if a crossbred bull has been bred for a certain goal their fine like a F1 bulls too a certain purebred cow. too produce whatever. other than that they have no benefit as for as the HV goes. too many breeds in the woodpile the HV starts a downward plain. this is just a cowboys veiw not fact

You got that right about the woodpile. No matter what the bull looks like a crossbred bull is a piss poor excuse for a herd bull.
With that many in the wood pile sure to get a consistent calf crop.What a joke.
 

jnowack

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The other thing to remember when looking at crossbred bulls is that the hybrid vigor in these bulls distorts the true picture of what their genetics are. Part of their growth is due to hybrid vigor and a purebred bull that ratioed lower in the same contemorary group will likely put more growth in his calves than the cross.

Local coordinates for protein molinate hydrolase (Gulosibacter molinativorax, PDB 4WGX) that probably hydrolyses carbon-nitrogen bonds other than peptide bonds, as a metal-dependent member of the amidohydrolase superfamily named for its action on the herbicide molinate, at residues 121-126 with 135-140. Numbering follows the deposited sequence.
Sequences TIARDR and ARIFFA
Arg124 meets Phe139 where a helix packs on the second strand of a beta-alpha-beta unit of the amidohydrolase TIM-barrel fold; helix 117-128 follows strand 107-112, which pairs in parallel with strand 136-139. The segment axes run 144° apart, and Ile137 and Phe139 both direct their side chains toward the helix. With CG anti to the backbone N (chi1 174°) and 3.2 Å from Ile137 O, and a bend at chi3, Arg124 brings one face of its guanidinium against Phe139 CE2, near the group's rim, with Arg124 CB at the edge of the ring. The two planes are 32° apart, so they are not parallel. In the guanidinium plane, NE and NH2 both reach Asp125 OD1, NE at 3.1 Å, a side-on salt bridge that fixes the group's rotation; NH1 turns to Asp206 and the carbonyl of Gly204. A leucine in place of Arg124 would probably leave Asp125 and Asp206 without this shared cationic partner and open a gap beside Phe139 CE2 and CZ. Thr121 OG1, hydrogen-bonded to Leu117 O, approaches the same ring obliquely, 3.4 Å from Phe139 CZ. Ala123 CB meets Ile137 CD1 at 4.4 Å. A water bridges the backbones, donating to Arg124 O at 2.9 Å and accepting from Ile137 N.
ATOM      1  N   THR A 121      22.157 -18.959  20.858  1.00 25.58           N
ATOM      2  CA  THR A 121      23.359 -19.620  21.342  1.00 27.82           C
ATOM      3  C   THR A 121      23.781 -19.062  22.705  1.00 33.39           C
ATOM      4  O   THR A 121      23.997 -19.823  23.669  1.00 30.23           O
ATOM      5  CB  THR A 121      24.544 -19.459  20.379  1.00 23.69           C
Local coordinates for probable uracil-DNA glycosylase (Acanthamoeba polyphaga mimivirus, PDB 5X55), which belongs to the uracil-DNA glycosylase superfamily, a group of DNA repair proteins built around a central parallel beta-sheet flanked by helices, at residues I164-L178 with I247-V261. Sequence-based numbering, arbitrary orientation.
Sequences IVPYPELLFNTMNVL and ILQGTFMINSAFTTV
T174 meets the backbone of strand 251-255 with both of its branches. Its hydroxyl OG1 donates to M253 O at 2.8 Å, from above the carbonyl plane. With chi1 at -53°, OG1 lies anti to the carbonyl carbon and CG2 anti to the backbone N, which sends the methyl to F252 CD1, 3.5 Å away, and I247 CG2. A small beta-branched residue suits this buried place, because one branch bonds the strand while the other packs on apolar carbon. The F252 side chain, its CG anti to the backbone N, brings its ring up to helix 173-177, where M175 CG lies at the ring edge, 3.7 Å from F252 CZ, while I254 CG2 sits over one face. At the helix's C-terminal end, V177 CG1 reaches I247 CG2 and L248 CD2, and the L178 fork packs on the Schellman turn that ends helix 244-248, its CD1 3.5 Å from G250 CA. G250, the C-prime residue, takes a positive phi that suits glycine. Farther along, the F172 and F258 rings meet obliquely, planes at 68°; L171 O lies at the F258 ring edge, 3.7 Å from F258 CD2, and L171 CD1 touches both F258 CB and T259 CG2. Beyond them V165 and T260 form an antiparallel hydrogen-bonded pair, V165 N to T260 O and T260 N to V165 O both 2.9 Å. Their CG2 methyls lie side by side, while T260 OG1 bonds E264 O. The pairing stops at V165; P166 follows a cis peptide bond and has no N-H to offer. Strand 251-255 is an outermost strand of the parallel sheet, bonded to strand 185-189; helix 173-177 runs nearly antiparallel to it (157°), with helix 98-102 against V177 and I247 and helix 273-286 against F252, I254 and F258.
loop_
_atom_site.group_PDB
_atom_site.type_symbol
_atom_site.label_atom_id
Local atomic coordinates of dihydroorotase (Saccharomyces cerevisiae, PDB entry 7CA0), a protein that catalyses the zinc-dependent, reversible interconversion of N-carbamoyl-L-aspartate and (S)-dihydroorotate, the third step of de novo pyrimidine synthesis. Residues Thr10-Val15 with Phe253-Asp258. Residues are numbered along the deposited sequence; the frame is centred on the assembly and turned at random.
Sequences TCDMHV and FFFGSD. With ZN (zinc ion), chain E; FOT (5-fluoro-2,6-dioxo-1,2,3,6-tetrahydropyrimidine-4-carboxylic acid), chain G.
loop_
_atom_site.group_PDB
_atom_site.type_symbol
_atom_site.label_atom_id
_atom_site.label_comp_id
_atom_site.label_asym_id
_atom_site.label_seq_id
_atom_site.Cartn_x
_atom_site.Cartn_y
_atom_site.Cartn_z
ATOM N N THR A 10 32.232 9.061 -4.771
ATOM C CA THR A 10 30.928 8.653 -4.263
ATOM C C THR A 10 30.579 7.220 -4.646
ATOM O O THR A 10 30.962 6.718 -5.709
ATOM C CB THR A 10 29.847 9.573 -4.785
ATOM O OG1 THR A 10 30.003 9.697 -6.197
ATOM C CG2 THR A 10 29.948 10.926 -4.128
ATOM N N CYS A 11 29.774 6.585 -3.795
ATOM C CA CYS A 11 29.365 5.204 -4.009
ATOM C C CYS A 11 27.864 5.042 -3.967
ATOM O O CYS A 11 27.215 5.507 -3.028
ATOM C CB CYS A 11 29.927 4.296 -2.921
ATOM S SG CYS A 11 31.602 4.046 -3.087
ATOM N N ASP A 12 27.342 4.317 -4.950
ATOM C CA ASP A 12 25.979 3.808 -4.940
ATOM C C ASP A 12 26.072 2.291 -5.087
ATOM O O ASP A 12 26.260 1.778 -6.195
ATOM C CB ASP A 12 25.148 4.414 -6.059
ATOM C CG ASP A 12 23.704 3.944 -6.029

ALACOWMAN

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jnowack":27b69tzb said:
First I would caution you about buying any bull from the sale barn. They are usually there for a reason. Somebody culled them.

Now there are crossbreds, hybrids, composites etc. Generally the hybrids and composites have registation papers and some performance data and EPD's. But they are still crossbreds. What I call a true composite is like a Santa Gertrudis, Beefmaster, Brangus...etc. The initial crosses are made and then they breed them to each other to make more of the breed rather than just crossing 2 or 3 breeds over and over.

The hybrids are usually 50-50 or 75-25 of 2 breeds.(F1 OR F2).
There are a lot of people out there who think these hybrids are great. Maybe they will work well on a group of very uniform consistant cows. But most commercial herds have a degree of diversity and will probably have a more uniform calf crop when bred to a purebred.